• Hardwoods. Popular for its density and strength, this material is often sought out because no one piece will be the same. Since each hardwood has its own distinct appearance, the aging process gives a unique look to each deck.

Determining the Right Deck Design

The estimated cost of building a deck is also dependent upon the type of deck design you want. Since your deck will either (1) be with you for years to come or (2) affect your home’s selling price when you want to move, it’s important to consider your backyard patio and deck design ideas carefully.

Platform

Perhaps the most popular choice among homeowners, the platform style is a low-level deck attached to the house. This style doesn’t usually require a complex foundation or construction, as it’s typically level with the ground. The average cost is around $10 to $20 per square foot, making it a great, inexpensive option.

A picture of a platform deck with teal vinyl siding.

Floating

If you’re wondering how to build a floating deck (also known as a detached deck) and whether it’s worth it for you not, the average build is around $20 to $60 per square foot. One of the major benefits of this style is that it can be built anywhere on a property and doesn’t need to attach to an existing structure. Detached decks are appealing to homeowners who don’t have space available next to their homes.

A picture of a floating deck with a grey sofa and pink roses in a vase on a table.

Raised

Built adjacent to the house, a raised deck is designed to level out uneven ground. Raised decks may also include multiple levels, which means additional stairs and sturdy railings. This style isn’t typically the go-to for homeowners on a budget, but it’s still a popular choice, as the split layout provides ample space and a nice atmosphere for larger gatherings.

A picture of a raised brown deck attached to a house with vinyl siding.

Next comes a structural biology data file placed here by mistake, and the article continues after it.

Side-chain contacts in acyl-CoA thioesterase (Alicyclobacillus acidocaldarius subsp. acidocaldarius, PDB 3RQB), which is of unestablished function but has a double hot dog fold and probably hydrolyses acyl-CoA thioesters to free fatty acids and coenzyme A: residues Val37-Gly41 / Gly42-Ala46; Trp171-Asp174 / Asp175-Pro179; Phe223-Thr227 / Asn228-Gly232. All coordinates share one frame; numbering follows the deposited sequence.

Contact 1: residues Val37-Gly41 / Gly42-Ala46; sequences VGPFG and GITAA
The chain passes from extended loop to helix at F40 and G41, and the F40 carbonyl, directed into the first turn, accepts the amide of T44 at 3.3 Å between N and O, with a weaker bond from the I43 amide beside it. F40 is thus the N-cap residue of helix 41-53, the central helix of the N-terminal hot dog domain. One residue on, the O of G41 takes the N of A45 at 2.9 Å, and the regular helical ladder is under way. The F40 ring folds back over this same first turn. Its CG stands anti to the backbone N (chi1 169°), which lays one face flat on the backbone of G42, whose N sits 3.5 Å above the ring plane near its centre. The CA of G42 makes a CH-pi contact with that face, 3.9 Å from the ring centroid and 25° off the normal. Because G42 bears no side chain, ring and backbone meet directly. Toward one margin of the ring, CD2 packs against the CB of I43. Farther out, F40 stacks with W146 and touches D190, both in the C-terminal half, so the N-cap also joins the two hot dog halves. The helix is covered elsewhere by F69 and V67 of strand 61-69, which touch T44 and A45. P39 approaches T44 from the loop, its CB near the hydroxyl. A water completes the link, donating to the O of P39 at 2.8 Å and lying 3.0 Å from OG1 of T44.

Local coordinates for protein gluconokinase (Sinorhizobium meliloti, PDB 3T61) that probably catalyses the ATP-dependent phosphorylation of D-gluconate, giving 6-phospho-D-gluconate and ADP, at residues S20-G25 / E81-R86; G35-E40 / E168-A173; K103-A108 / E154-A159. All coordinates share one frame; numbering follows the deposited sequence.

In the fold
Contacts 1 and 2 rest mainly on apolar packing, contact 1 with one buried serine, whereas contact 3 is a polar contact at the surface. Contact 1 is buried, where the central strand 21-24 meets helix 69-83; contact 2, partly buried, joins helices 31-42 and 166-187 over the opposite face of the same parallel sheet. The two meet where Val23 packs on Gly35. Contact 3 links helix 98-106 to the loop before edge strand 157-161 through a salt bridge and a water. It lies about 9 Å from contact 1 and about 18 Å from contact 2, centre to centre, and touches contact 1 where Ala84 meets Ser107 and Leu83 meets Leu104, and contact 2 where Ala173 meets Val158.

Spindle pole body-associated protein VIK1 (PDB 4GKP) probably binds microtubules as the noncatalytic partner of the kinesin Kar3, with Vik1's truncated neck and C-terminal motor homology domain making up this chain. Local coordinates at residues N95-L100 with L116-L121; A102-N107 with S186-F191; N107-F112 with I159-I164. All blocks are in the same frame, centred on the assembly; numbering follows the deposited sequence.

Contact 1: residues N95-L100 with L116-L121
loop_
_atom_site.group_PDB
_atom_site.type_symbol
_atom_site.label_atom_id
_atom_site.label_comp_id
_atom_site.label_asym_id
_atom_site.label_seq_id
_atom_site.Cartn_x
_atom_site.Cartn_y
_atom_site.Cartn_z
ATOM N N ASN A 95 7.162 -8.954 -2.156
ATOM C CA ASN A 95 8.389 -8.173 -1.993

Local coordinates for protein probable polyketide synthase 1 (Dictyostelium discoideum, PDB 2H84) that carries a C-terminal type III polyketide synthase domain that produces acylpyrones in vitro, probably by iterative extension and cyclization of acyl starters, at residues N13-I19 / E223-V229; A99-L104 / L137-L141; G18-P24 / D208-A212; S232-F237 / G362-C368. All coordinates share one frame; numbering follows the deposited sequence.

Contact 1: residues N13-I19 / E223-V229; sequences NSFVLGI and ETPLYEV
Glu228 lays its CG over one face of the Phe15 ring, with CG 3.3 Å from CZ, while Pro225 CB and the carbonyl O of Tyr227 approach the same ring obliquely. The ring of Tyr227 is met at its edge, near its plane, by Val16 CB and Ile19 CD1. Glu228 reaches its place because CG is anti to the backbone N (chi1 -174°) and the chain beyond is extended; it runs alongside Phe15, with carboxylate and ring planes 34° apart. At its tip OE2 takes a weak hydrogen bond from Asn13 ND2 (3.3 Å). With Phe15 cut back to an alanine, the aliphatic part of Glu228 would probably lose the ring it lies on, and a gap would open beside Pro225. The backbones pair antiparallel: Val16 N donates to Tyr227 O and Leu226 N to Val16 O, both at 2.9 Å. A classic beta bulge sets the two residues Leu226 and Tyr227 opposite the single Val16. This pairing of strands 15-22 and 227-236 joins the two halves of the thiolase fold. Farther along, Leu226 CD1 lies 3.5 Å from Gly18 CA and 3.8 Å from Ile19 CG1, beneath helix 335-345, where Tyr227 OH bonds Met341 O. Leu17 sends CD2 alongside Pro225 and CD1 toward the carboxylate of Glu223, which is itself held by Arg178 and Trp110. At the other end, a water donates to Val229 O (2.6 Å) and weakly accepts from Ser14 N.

Two-Story/Multilevel

If your backyard borders a steep hill, a two-story deck can be a great choice, Since the added complexity of full sets of stairs, railings, and foundation requirements means more installation work, the average cost is around $40 to $50 per square foot. When considering a two-story build, it’s important to keep in mind the necessity of understanding building codes for deck railings and how to build deck stairs. More often than not, multilevel decks are jobs for contractors and not something to be taken on as a DIY project.

A picture of a two-story deck with a large backyard on a sunny day.

Covered

Covered decks may be partially enclosed or fully covered. The cost to enclose a deck ranges between $6,000 to $26,000, depending on size and materials. Some homeowners may prefer to shade themselves with a pergola, if space allows. However, for decks where the layout is not conducive to outdoor structures, a covered deck can be a great choice.

A picture of a covered deck with a stone fireplace and outdoor patio furniture.

DIY or Contractor?

On the list of things to consider when estimating the cost of building a deck is choosing a DIY approach or partnering with a contractor. For small and simple decks, a DIY approach may work just fine. 

However, if you’re wondering about the regulations and building codes of how to build a deck around a pool or even how to build a deck on the ground so it won’t move, partnering with a trusted contractor can remove stress and ensure the longevity of your build.

As many homeowners could tell you, building a deck is one of the easiest projects to mess up. Understanding concepts like deck building codes, deck building plans, and even how to build a deck frame aren’t concepts people often have at hand.

 The last thing you want to do is spend all the money you have budgeted on purchasing the proper materials and tools just to end up with warping wooden boards and a loose foundation.

Pros of Working with a Contractor

Partnering with a licensed contractor can get you better access to pricing on materials and help ensure quality design and installation. Another important factor to consider is that an experienced contractor will be familiar with regional building codes.

How to Build a Deck and Maximize Your ROI

While the best advantage of building a deck is the ability to provide a space for your friends and family to come together, it also has some monetary perks. In a recent Cost vs. Value report by Remodeling Magazine, a homeowner can recoup about 68% of the cost of building a new composite deck when the time comes to sell.

The quality of your deck build is an important factor to keep in mind when thinking about maximizing ROI. While a DIY approach may appeal to you for one reason or another now, a poorly constructed deck (that’s also an eyesore) can actually hurt the future resale value of your home.

At J&L, we help homeowners get in touch with trusted contractors and high-quality building materials. Contact us to get started on the deck build of your dreams today.